In the rush to leave for summer vacation, Nancy Sherman suddenly realized the lawn had not been cut. With her husband still in the shower, she darted out and began mowing - at 6 a.m.
Ms. Sherman lives in a closely packed neighborhood in Montpelier, Vt., so her early morning antics might have drawn brickbats.
Peace was kept, she says, because she used a high-tech Brill reel mower, a German "human-powered" model that's almost as quiet as mowing gets: about the volume of a microwave oven.
But that's not the case for most of America, where about 34 million gas-powered push mowers and 14 million riding mowers buzz neighborhoods on summer weekends. The typical gas-powered model puts out about as much noise as an air compressor.
Enter Les Blomberg, who's on a one-man crusade to dampen America's lawn-cutting fervor - not in frequency but in decibels. Mr. Blomberg's organization, the Noise Pollution Clearinghouse, has just released the nation's first noise rating and ranking of 37 push mowers (see chart).
"We're just trying to inform the public so, if they want to purchase quieter lawn equipment, they can," says Blomberg, whose organization also fights other ugly noise sources like car alarms, boom cars, and leaf blowers. "Right now if you go to Home Depot, you're probably buying a mower right out of the box - and there's no way to test or hear it."
Blomberg hopes ratings will make noise output as serious a factor in consumer purchases as price and horsepower. If it does, mower manufacturers will try harder to make mowers quieter.
With the average mower lasting only seven years, the switch to whisper lawn-cutting could prove relatively quick - if consumers can be sold on the idea. Admittedly, that's a big if.
Using sensitive sound equipment, Blomberg conduct his tests in cooperation with Consumer Reports magazine, which tested for quality and durability. The magazine's testers already check noise levels at the operator's ear - but not at a distance where neighbors are affected. That's why Blomberg ran his tests 25 feet from the mower discharge.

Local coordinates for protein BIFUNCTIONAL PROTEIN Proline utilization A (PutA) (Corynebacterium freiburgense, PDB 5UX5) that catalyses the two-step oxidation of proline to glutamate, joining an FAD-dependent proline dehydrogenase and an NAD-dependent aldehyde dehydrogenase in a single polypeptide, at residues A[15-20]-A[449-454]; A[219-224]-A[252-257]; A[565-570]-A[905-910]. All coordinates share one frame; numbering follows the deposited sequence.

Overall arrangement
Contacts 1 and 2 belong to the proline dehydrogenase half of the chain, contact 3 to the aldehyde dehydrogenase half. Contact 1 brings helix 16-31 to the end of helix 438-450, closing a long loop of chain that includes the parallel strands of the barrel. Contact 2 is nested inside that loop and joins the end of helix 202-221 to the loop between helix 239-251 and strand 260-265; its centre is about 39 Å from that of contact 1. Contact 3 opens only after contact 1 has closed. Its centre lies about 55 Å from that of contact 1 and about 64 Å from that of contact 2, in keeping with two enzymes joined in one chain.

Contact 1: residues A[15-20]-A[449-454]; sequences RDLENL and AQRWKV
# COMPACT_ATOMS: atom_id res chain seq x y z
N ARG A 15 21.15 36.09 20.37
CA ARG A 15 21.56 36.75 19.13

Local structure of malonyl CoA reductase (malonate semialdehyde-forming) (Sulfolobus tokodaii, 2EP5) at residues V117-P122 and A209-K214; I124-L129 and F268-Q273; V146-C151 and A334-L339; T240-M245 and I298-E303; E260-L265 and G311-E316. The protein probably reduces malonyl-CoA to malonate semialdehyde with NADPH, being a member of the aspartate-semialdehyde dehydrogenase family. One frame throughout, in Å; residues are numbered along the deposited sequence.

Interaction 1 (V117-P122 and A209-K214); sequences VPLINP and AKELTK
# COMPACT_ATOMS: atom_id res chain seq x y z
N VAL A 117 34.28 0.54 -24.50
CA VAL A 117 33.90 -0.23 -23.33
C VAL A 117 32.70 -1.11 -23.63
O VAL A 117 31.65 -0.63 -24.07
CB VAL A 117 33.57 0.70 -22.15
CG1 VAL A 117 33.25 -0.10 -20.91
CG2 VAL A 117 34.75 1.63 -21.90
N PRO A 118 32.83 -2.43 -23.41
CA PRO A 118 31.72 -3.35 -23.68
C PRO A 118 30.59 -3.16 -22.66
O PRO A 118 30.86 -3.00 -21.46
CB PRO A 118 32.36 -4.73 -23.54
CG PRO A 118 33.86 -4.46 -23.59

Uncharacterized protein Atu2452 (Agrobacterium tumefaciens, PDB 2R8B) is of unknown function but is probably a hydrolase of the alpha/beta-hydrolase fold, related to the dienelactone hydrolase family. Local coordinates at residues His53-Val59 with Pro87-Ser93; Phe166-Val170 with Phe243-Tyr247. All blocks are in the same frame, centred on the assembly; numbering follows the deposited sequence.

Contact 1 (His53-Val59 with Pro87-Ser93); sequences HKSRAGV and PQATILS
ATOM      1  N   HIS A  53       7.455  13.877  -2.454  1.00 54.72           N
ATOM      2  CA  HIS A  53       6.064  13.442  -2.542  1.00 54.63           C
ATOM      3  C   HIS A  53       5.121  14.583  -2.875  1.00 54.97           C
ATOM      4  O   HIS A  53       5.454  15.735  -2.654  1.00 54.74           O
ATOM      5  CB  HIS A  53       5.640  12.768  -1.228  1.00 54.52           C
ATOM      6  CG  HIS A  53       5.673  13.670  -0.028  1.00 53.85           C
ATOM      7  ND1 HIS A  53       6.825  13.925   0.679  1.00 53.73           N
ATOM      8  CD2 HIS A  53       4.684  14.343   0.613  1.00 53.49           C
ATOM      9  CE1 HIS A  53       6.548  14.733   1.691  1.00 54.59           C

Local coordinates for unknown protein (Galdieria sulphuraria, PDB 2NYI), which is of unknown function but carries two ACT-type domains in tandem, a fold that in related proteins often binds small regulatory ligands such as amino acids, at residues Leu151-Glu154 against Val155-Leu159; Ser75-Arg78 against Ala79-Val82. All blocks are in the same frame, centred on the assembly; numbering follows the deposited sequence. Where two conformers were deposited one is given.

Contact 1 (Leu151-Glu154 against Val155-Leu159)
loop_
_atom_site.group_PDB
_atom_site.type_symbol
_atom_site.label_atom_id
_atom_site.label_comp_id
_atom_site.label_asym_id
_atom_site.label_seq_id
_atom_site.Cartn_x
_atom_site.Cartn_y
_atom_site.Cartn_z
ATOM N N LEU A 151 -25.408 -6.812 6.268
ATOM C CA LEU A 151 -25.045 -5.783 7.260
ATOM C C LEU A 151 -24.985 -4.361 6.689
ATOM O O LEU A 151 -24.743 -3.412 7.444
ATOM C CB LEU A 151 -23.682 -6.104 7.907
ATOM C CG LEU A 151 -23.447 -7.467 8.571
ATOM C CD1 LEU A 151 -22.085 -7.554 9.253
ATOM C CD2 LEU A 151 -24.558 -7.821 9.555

So what's the quietest machine? Predictably, the new generation of human-powered reel mowers, with helix-shaped blades, took top honors. Quietest was a 17-inch machine from reel-mower maker McLane - followed by an upstart Brill model.
Electric-powered machines were not far behind. The Neuton, a battery-powered model by Country Home Products in Vergennes, Vt., rated 59 decibels at 25 feet - about the level of a normal conversation. The quietest gas-powered mower - a 72-decibel Ariens mower - sports a Honda engine.
At the other end of the spectrum - and three times as loud as the Ariens - is the 82-decibel Husqvarna 5521CHV. That's about the noise level of a hair dryer.
Are Americans ready to tone down their lawn grooming?
Terry Jarvis, who has imported Brill mowers since 1977 for Colorado-based Sun Lawn, says sales of the reel model are strong - and the machine's quiet operation is a key feature. "In the last decade, gardening has taken over as the No. 1 leisure-time pursuit," he says. "People like these machines because it makes their gardening so much more enjoyable."
But a handful of other lawn-mower makers say few customers think about noise when buying a mower. According to the product manager for the quiet Neuton model, consumers' first questions are: How does it cut and what's the price?